(PhysOrg.com) -- Intrigued by NASA lunar missions in the 1990s which suggested the existence of ice within craters at the moon's poles, NASA scientist Dr. Edwin Ethridge and his team started cooking up a way to extract water from lunar soil.
Using a conventional kitchen microwave and lunar soil simulant -- created to have the same characteristics as lunar soil -- Ethridge and his team have literally cooked water out of the soil.
"Water is one of the most plentiful compounds in the universe," said Ethridge, the principal investigator for the Research Opportunities in Space and Earth Science, or ROSES, project at the Marshall Space Flight Center in Huntsville, Ala.
"Finding water ice on the moon and Mars creates a potential for In Situ Resource Utilization, or ISRU," said Ethridge. ISRU is the use of resources found on other astronomical objects, like the moon, to complete a science mission. "In this case," he said, "we could harvest water in the form of ice from the moon to sustain life and produce rocket propellant."
For five years, Ethridge, who holds a doctorate in materials science and engineering from the University of Florida in Gainesville, Fla., has been investigating the use of microwaves to extract water and other volatiles -- unstable gases like hydrogen and nitrogen -- from the moon's silicate rock top soil, called regolith.
His team, including Dr. William Kaukler of the University of Alabama in Huntsville's Center for Materials Research, and Frank Hepburn, also a Marshall Center materials engineer, has been learning how to extract water from the lunar permafrost -- soil with frozen water.
To construct the lab experiment, the team used a standard, one-kilowatt microwave oven, a quartz container with a simulant and a separate liquid nitrogen-cooled container with a simulant to mimic the ground under the top layer of regolith. They assembled a turbo-molecular vacuum pump to simulate the moon's vacuum environment and sealed a vacuum line from the pump to the flask collecting the water, frozen from a liquid nitrogen cold trap. They placed both containers of simulant in the microwave and heated them for two minutes.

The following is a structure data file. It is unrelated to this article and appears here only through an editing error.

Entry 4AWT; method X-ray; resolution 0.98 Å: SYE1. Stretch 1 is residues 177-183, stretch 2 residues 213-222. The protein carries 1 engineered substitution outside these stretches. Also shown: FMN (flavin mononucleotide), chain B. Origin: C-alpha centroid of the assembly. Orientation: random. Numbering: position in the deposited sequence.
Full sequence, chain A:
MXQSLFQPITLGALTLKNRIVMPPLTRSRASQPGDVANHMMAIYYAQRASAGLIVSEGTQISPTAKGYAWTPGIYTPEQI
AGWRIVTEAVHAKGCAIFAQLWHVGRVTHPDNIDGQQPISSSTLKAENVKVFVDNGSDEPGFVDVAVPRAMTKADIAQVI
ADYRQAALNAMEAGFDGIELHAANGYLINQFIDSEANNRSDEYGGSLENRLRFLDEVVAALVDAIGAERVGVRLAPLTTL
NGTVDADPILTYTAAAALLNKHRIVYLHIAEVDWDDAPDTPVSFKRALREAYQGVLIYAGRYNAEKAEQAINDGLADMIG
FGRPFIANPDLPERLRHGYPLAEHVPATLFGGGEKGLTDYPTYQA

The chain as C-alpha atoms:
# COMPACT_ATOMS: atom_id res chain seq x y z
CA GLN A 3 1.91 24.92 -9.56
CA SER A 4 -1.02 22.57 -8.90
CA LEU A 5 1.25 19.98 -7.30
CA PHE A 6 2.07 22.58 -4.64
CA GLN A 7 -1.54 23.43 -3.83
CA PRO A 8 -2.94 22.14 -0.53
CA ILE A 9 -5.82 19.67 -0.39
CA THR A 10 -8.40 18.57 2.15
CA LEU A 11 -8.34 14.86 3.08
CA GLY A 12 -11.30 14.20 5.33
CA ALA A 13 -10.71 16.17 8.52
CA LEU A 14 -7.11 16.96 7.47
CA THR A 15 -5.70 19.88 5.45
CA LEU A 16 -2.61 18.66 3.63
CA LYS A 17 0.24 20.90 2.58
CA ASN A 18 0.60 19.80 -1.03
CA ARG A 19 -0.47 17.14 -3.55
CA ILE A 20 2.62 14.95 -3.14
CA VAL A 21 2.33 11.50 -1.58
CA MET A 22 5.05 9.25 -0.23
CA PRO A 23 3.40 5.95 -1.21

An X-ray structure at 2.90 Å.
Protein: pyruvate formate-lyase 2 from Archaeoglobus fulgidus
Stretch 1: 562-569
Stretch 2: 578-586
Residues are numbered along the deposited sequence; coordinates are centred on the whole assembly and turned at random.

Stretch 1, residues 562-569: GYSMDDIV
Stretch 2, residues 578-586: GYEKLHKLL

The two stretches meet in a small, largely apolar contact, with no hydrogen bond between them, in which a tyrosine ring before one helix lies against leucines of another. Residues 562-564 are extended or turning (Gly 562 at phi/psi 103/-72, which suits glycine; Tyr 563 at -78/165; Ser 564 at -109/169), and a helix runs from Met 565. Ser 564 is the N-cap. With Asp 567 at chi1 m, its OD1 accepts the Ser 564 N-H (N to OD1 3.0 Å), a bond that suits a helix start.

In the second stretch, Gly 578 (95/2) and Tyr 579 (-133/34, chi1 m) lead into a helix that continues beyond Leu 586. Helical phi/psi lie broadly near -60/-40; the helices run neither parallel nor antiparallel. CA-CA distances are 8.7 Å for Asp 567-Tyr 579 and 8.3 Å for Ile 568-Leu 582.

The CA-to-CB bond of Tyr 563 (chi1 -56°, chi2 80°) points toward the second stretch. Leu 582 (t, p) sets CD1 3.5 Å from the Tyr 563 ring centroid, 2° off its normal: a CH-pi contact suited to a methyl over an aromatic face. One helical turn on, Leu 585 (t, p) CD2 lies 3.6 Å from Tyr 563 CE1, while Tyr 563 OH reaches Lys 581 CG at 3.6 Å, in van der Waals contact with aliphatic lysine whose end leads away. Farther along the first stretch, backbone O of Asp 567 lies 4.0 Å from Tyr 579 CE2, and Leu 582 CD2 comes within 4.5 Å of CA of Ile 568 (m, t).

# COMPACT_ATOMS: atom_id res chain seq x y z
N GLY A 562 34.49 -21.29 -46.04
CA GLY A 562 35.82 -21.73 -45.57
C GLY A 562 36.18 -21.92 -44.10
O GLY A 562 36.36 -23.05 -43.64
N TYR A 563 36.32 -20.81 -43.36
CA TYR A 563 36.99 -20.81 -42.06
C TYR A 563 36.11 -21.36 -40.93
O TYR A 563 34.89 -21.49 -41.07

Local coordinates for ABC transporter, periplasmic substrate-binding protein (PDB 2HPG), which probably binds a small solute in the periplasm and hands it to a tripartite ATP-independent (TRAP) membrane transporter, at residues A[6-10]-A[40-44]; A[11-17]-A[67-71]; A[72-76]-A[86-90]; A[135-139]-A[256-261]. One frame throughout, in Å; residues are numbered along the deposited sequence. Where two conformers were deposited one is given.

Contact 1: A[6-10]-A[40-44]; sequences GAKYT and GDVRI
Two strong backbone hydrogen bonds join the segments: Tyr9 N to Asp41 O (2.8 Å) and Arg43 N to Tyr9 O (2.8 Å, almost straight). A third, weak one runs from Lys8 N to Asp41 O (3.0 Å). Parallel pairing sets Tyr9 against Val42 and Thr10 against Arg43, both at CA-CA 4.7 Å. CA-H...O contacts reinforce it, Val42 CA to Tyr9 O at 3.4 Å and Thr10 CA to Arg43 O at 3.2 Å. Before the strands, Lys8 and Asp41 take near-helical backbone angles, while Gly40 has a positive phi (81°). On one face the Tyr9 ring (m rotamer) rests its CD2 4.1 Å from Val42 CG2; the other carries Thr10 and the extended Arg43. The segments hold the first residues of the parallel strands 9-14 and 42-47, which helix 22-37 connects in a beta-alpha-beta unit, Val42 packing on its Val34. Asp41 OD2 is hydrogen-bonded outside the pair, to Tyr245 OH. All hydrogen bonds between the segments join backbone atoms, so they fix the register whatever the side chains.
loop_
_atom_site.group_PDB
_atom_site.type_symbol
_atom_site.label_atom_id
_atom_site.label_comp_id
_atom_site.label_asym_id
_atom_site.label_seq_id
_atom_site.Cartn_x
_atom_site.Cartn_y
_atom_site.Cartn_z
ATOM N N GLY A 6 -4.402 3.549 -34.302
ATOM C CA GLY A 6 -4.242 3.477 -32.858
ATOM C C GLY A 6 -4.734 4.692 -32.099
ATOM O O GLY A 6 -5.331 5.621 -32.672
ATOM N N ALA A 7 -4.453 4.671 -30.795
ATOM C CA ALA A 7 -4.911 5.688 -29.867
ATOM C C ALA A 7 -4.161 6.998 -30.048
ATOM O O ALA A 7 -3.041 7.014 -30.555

"Cooking" the simulant helped the team understand how the molecules in the soil react to microwave energy. The primary advantage of using that energy is that microwaves penetrate the soil, heating it from the inside out. The team found that when regolith is warmed from minus-150 degrees Celsius to minus-50 degrees, the water vapor pressure greatly increased. The simulated lunar vacuum drew the water vapor to the surface, permeating through the regolith particles. Then the water vapor collected on the cold trap and condensed back into ice. This process -- called sublimation -- uses heat to convert a solid into a gas and cools it to condense it back to a solid form without liquefaction.
The regolith simulant and the cold trap were weighed before and after the experiment. The team found that 95 percent of the ice added to the regolith simulant was extracted in about two minutes," Kaukler said. "Of the extracted ice, 99 percent was captured in the cold trap."